Anxiety in Children
Anxiety under certain situations is normal. For example, when a child is taking a test or when he or she is asked to speak or perform in front of an audience – these are situations where it is normal for children to experience some anxiety. But what if a child is always worrying, always anxious? When the anxiety of a child is disproportionate to the situation it can be termed as an anxiety disorder. An anxiety disorder in children is difficult to gauge because children are not very good at expressing their problems and anxious children are usually quieter. So how do you tell if a child has an anxiety disorder?
Types of Anxiety Disorders
General Anxiety Disorder – This is when a child worries almost every day over everything. Other than the usual things that children worry about, like homework or tests, kids with General Anxiety Disorder tend to worry about little things like playing with friends, riding the school bus or sometimes even about greater things like war or the climate or their loved ones’ safety. This makes them lose focus on school activities and have an effect on their general health as they tend to lose sleep and feel sick.
Obsessive Compulsive Disorder – This causes children to show certain obsessive, repetitive behavior called compulsions. Some examples of this kind of behavior are repeatedly washing one’s hands, always arranging personal belongings in a particular order or checking constantly if the door is locked. There are many other similar traits of this disorder unique to each person, which they might perform almost like a ritual.
Separation Anxiety Disorder – This is the anxiety an older child might feel when separated from a parent. This is completely normal in infants or toddlers but as a child grows older, he or she usually learns to be comfortable away from the parents. But children with Separation Anxiety Disorder will miss out on any other activity to stay close to their parents.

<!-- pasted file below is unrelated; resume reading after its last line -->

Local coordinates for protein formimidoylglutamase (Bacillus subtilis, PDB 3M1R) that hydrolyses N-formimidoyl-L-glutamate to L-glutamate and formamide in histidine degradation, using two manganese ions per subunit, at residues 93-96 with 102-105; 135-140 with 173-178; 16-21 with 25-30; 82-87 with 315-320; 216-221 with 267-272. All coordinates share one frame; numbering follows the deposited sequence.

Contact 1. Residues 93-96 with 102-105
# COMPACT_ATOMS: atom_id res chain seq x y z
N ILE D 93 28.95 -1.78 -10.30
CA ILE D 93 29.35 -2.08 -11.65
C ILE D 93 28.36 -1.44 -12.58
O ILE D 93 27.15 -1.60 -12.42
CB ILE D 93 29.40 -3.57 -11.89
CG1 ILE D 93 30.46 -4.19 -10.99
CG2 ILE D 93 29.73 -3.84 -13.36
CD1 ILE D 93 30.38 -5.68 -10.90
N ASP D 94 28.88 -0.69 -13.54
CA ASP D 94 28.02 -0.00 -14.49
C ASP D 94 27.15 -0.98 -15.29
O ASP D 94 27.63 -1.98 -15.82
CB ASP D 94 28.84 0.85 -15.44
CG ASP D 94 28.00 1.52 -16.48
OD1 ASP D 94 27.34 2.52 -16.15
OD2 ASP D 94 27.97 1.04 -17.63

Social Anxiety Disorder – In this case, the child is too anxious of being judged when in a social gathering or performing in front of a crowd. They are too afraid of having all eyes on them and tend to panic or freeze under such situations. This might also lead to Selective Mutism in some cases, where a child chooses not to talk in a gathering although he or she speaks perfectly well at home or with family.
Specific Phobia – This is an intense, inexplicable fear of a certain thing which might not be fearful to others. For example, fear of thunderstorms, fear of heights or fear of closed spaces, to name a few.
Any anxiety disorder must not be neglected and professional help must be sought to deal with it. An experienced and qualified therapist can help your child develop coping strategies to combat anxiety. For some children, talk therapy combined with medication may be recommended.
Need more help?
The therapists at Agor Behavioral Health Services are available to help children and families experiencing anxiety disorders. Contact us today for more information or to schedule an appointment by calling 630-621-5824.